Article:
For conservative talkmeister Rush Limbaugh, the superior medical care he received at Hawaii’s Queen’s Medical Center served as vindication of his well-known view that the American health care system is just perfect and needs no fixing.
At a news conference following his release last week, Limbaugh declared, “Based on what happened here to me, I don’t think there’s one thing wrong with the American health care system. It is working just fine, just dandy.”
Based on what happened to him? Limbaugh’s use of his own circumstances to justify his ongoing tirade against the health care overhaul would be comic if he didn’t have so much influence on the body politic.
Suffice it say that the vast majority of Americans don’t have Limbaugh’s money. His net worth has been variously estimated at anywhere from $685 million to more than $1 billion.
That sort of wealth buys excellent insurance and the cash to cover those pesky out-of-pocket costs that accompany most hospital stays. Limbaugh could pay the exorbitant prices that an insurer might charge for a pre-existing condition — such as health problems that might follow prescription drug abuse — or simply pay his medical bills from cash if he needed to.
(And, despite his insistence that he received “no special treatment,” celebrities usually do. This is no slap at Queen’s Medical Center, but I suspect doctors and nurses there were paying extra attention to Limbaugh, given his stature.)
The health care legislation under consideration by Congress wouldn’t give the rest of us access to the sort of premium care that Limbaugh can afford. But it would help more than 30 million Americans who don’t have insurance afford to purchase it. That means hard-working housepainters, store clerks, warehouse workers and hospital orderlies can finally get the decent medical care they need.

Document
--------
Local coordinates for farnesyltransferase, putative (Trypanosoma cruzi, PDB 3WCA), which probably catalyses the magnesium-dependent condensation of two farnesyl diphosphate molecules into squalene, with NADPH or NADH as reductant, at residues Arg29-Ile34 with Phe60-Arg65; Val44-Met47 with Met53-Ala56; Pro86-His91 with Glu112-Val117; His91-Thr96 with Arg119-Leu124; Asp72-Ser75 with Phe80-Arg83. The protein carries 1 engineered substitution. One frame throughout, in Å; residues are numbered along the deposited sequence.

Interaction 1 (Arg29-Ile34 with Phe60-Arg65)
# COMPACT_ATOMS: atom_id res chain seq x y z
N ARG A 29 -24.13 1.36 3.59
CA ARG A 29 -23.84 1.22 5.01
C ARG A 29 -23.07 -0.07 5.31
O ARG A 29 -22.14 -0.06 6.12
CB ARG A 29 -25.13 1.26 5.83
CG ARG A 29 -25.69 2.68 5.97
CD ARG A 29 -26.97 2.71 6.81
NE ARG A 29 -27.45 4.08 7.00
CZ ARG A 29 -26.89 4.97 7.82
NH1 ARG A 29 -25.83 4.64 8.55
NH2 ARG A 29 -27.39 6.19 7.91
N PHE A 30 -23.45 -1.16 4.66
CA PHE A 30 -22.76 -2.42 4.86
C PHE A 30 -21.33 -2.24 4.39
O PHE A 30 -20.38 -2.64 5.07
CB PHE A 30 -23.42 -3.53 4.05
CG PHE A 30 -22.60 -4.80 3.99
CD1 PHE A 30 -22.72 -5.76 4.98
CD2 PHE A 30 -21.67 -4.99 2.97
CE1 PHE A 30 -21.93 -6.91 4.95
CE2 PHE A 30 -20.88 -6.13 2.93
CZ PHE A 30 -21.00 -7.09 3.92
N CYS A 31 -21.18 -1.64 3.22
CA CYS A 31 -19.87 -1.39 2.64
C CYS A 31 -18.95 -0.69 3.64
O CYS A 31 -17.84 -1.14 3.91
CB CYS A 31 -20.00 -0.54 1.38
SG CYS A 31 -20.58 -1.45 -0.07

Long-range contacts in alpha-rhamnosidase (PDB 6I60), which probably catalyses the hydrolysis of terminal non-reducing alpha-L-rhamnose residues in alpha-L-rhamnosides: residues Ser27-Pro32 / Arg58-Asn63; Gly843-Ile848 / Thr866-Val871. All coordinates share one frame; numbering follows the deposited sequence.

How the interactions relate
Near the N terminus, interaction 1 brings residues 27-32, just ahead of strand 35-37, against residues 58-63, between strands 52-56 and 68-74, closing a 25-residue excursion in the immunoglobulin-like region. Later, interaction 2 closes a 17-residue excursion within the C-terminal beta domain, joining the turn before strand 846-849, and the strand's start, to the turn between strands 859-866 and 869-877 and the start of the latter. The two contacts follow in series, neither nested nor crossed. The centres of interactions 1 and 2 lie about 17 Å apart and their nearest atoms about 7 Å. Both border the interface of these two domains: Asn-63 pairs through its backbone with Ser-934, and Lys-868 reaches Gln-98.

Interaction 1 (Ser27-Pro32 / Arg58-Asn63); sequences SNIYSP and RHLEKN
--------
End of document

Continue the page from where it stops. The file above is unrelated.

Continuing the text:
If responses from my readers are any indication, critics hold a lot of misconceptions about the proposals before Congress. Some readers believe that the health care overhaul would reward the stereotypical welfare recipient. Not so.
The poorest Americans are already covered by Medicaid, just as older Americans are covered by Medicare (both of which are much closer to socialized medicine than anything in the bills recently passed by the House and the Senate.) But there are millions of Americans who work hard everyday, earning too much for Medicaid, but not enough to afford health insurance premiums.
And it isn’t just the cost of the premiums. Insurers set up a byzantine system specifically designed to weed out consumers who actually get sick and eat into the profit margins. Most insurers limit their coverage of patients who already have a treatable illness — a “pre-existing condition.” Some insurance companies resort to obscure rules to find reasons not to pay for a patient’s medical care, instead ending their coverage. They call that “rescission.” Health care reform aims to curb those practices.
Republicans in Congress — the vast majority of whom, listening to Limbaugh, have opposed the health care legislation — are beginning to concede they are unlikely to stop Democrats from passing a historic health care bill; but the GOP hasn’t given up its hopes of blocking reform. Among other tactics, some conservatives are talking up the idea of a legal challenge to the “mandate” — the requirement that all Americans have health insurance.
Hawaii, though, where Limbaugh received such excellent health care, passed a mandate that employers provide generous health care benefits back in 1974. Perhaps as a result, Hawaii residents have longer life spans than most Americans, according to The New York Times. They also have lower insurance premiums.
So I think I’ve found something on which Limbaugh and I agree: Hawaii offers good health care. Congress should make sure the rest of the country gets something similar.